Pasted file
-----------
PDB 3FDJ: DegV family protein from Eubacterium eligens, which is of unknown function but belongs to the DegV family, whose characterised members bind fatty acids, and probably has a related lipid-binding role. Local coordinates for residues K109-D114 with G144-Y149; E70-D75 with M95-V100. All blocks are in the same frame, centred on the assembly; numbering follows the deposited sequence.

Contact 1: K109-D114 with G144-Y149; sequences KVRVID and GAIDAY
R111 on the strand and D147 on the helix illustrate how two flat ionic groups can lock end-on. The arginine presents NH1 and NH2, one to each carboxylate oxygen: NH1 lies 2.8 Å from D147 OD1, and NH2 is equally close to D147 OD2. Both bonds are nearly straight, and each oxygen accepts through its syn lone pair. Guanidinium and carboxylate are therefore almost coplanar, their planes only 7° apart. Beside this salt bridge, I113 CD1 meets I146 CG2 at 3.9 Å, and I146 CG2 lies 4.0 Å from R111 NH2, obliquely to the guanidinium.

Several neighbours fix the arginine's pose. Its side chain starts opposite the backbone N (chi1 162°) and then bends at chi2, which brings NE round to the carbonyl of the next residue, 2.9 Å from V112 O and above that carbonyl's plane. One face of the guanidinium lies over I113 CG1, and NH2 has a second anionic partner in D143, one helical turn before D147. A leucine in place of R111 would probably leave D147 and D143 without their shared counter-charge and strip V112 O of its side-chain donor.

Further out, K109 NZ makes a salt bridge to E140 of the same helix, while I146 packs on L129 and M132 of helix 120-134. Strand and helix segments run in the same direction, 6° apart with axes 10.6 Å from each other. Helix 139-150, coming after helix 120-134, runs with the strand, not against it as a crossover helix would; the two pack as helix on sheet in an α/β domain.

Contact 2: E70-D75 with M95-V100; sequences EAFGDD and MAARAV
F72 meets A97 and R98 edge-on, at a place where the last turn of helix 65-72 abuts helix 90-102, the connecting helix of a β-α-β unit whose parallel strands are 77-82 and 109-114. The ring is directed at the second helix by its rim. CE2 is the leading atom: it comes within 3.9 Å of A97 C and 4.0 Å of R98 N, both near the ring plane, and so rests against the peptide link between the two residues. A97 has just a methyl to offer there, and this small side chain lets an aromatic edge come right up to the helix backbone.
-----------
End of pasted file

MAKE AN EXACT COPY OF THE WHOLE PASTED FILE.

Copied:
PDB 3FDJ: DegV family protein from Eubacterium eligens, which is of unknown function but belongs to the DegV family, whose characterised members bind fatty acids, and probably has a related lipid-binding role. Local coordinates for residues K109-D114 with G144-Y149; E70-D75 with M95-V100. All blocks are in the same frame, centred on the assembly; numbering follows the deposited sequence.

Contact 1: K109-D114 with G144-Y149; sequences KVRVID and GAIDAY
R111 on the strand and D147 on the helix illustrate how two flat ionic groups can lock end-on. The arginine presents NH1 and NH2, one to each carboxylate oxygen: NH1 lies 2.8 Å from D147 OD1, and NH2 is equally close to D147 OD2. Both bonds are nearly straight, and each oxygen accepts through its syn lone pair. Guanidinium and carboxylate are therefore almost coplanar, their planes only 7° apart. Beside this salt bridge, I113 CD1 meets I146 CG2 at 3.9 Å, and I146 CG2 lies 4.0 Å from R111 NH2, obliquely to the guanidinium.

Several neighbours fix the arginine's pose. Its side chain starts opposite the backbone N (chi1 162°) and then bends at chi2, which brings NE round to the carbonyl of the next residue, 2.9 Å from V112 O and above that carbonyl's plane. One face of the guanidinium lies over I113 CG1, and NH2 has a second anionic partner in D143, one helical turn before D147. A leucine in place of R111 would probably leave D147 and D143 without their shared counter-charge and strip V112 O of its side-chain donor.

Further out, K109 NZ makes a salt bridge to E140 of the same helix, while I146 packs on L129 and M132 of helix 120-134. Strand and helix segments run in the same direction, 6° apart with axes 10.6 Å from each other. Helix 139-150, coming after helix 120-134, runs with the strand, not against it as a crossover helix would; the two pack as helix on sheet in an α/β domain.

Contact 2: E70-D75 with M95-V100; sequences EAFGDD and MAARAV
F72 meets A97 and R98 edge-on, at a place where the last turn of helix 65-72 abuts helix 90-102, the connecting helix of a β-α-β unit whose parallel strands are 77-82 and 109-114. The ring is directed at the second helix by its rim. CE2 is the leading atom: it comes within 3.9 Å of A97 C and 4.0 Å of R98 N, both near the ring plane, and so rests against the peptide link between the two residues. A97 has just a methyl to offer there, and this small side chain lets an aromatic edge come right up to the helix backbone.